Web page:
My grandparents were a big part of my childhood. They lived nearby, and I was constantly with them, playing games, taking walks, or chatting in their living room. No matter what we were doing, I knew everyday the world would stop at 11:30 a.m. for my grandfather’s lunch. To this day, when I think of my grandmother, I almost immediately hear her saying the words, “I need to get home to feed Pa lunch.” Although Gram fixing Pa’s lunch every day is probably outdated and antifeminist, I love this memory because it signifies to me the closeness of their marriage….

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When You Can’t Do the Caregiving: Short-term Options For Care


If you’re the full-time caregiver for a loved one, you know that role comes with a lot of pressure. You can’t get sick, you can’t take a vacation, and you can’t have surgery, because if you do, there’s no one else who will do your job. The day will come, however, when you do need help. You’ll need to attend an out-of-state wedding or travel for work or maybe you’ll get sick and require a hospital stay. You may just need a break from caregiving to ensure you don’t end up sick or in the hospital. When that happens, what…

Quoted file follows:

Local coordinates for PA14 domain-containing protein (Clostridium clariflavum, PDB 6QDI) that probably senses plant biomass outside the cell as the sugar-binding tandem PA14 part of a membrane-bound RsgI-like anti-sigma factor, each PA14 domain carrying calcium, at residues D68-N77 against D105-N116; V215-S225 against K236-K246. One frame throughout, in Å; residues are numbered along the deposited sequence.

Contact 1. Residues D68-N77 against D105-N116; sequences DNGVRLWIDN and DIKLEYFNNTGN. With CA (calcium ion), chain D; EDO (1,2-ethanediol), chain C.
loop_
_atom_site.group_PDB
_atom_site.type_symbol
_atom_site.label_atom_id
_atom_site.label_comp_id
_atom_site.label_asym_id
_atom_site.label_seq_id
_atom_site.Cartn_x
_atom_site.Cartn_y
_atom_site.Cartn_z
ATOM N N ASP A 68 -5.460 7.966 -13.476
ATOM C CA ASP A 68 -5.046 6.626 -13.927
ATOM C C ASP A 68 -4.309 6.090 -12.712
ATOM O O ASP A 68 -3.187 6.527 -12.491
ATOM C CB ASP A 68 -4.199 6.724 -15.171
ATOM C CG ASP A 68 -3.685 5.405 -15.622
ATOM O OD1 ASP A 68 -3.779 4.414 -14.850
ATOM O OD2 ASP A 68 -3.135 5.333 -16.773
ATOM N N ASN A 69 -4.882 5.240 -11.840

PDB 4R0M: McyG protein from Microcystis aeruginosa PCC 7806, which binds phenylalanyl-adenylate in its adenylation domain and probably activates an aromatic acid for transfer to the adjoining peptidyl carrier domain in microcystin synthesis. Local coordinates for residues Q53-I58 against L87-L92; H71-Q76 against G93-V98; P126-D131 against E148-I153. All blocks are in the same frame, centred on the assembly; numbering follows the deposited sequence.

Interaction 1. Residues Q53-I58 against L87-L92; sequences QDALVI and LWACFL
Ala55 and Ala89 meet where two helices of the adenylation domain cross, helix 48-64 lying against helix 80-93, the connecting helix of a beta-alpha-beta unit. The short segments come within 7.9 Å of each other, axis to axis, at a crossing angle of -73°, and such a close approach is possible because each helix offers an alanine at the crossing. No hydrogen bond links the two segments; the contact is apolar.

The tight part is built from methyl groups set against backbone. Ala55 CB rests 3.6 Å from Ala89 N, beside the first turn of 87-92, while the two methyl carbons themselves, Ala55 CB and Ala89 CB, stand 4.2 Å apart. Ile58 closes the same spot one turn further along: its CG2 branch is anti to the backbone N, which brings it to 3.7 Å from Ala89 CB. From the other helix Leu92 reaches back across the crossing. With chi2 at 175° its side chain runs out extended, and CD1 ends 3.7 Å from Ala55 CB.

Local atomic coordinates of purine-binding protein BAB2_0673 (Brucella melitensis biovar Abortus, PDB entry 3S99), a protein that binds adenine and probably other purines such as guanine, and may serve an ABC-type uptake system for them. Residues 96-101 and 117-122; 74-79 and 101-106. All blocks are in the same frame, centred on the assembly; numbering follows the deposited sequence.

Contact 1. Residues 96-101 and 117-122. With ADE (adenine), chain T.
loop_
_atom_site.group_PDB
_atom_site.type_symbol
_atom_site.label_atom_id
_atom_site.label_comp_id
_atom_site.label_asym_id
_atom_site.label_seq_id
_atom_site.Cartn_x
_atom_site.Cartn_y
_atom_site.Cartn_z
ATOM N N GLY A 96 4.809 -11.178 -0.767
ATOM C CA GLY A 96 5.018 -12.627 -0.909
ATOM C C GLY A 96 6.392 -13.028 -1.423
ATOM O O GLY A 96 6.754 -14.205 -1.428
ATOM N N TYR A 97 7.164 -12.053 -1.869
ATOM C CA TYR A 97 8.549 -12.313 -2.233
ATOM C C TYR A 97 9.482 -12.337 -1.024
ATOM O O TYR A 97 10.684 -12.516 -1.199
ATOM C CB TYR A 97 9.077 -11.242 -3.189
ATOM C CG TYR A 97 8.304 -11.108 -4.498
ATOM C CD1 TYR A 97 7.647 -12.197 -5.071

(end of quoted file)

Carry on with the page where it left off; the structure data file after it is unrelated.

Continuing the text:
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Lessening the Losses of Aging


When we’re caring for an aging loved one, it sometimes feels like all we do is take away. We take away her car; we convince her to sell her home; we change his diet; we take away his privacy. These losses (and the discussions that surround them) are tough on everyone, but if you work at it, it’s possible to lessen those losses and the guilt you feel about them. In our family, the loss was babysitting. One of the most heartbreaking discussions we had with my father-in-law before he died was when we told him he couldn’t babysit our…